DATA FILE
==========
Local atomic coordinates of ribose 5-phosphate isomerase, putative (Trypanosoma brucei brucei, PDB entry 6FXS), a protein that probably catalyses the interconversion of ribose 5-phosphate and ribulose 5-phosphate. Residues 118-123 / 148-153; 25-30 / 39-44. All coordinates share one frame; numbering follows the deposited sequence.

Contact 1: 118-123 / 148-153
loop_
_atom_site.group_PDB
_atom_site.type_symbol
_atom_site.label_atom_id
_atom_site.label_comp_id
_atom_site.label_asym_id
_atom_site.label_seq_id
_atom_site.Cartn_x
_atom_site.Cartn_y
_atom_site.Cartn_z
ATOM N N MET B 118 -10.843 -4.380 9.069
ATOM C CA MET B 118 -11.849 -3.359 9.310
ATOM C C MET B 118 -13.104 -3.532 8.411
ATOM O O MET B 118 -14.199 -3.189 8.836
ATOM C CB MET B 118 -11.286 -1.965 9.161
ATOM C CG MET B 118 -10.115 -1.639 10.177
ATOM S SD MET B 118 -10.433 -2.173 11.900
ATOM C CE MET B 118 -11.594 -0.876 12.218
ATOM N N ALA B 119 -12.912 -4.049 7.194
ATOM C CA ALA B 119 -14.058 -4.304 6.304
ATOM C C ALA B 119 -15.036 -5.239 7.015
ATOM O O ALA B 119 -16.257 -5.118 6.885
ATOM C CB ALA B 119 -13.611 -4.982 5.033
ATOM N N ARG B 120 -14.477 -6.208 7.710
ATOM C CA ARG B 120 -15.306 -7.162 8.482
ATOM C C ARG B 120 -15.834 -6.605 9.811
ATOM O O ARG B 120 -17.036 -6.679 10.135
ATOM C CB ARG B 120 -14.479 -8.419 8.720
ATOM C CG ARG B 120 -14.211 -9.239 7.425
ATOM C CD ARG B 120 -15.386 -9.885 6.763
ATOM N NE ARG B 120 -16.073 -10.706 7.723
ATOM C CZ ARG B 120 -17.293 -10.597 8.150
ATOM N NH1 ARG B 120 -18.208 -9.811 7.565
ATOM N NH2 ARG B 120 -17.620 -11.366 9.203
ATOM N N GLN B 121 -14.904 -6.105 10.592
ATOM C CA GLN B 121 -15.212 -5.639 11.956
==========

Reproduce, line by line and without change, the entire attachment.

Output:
Local atomic coordinates of ribose 5-phosphate isomerase, putative (Trypanosoma brucei brucei, PDB entry 6FXS), a protein that probably catalyses the interconversion of ribose 5-phosphate and ribulose 5-phosphate. Residues 118-123 / 148-153; 25-30 / 39-44. All coordinates share one frame; numbering follows the deposited sequence.

Contact 1: 118-123 / 148-153
loop_
_atom_site.group_PDB
_atom_site.type_symbol
_atom_site.label_atom_id
_atom_site.label_comp_id
_atom_site.label_asym_id
_atom_site.label_seq_id
_atom_site.Cartn_x
_atom_site.Cartn_y
_atom_site.Cartn_z
ATOM N N MET B 118 -10.843 -4.380 9.069
ATOM C CA MET B 118 -11.849 -3.359 9.310
ATOM C C MET B 118 -13.104 -3.532 8.411
ATOM O O MET B 118 -14.199 -3.189 8.836
ATOM C CB MET B 118 -11.286 -1.965 9.161
ATOM C CG MET B 118 -10.115 -1.639 10.177
ATOM S SD MET B 118 -10.433 -2.173 11.900
ATOM C CE MET B 118 -11.594 -0.876 12.218
ATOM N N ALA B 119 -12.912 -4.049 7.194
ATOM C CA ALA B 119 -14.058 -4.304 6.304
ATOM C C ALA B 119 -15.036 -5.239 7.015
ATOM O O ALA B 119 -16.257 -5.118 6.885
ATOM C CB ALA B 119 -13.611 -4.982 5.033
ATOM N N ARG B 120 -14.477 -6.208 7.710
ATOM C CA ARG B 120 -15.306 -7.162 8.482
ATOM C C ARG B 120 -15.834 -6.605 9.811
ATOM O O ARG B 120 -17.036 -6.679 10.135
ATOM C CB ARG B 120 -14.479 -8.419 8.720
ATOM C CG ARG B 120 -14.211 -9.239 7.425
ATOM C CD ARG B 120 -15.386 -9.885 6.763
ATOM N NE ARG B 120 -16.073 -10.706 7.723
ATOM C CZ ARG B 120 -17.293 -10.597 8.150
ATOM N NH1 ARG B 120 -18.208 -9.811 7.565
ATOM N NH2 ARG B 120 -17.620 -11.366 9.203
ATOM N N GLN B 121 -14.904 -6.105 10.592
ATOM C CA GLN B 121 -15.212 -5.639 11.956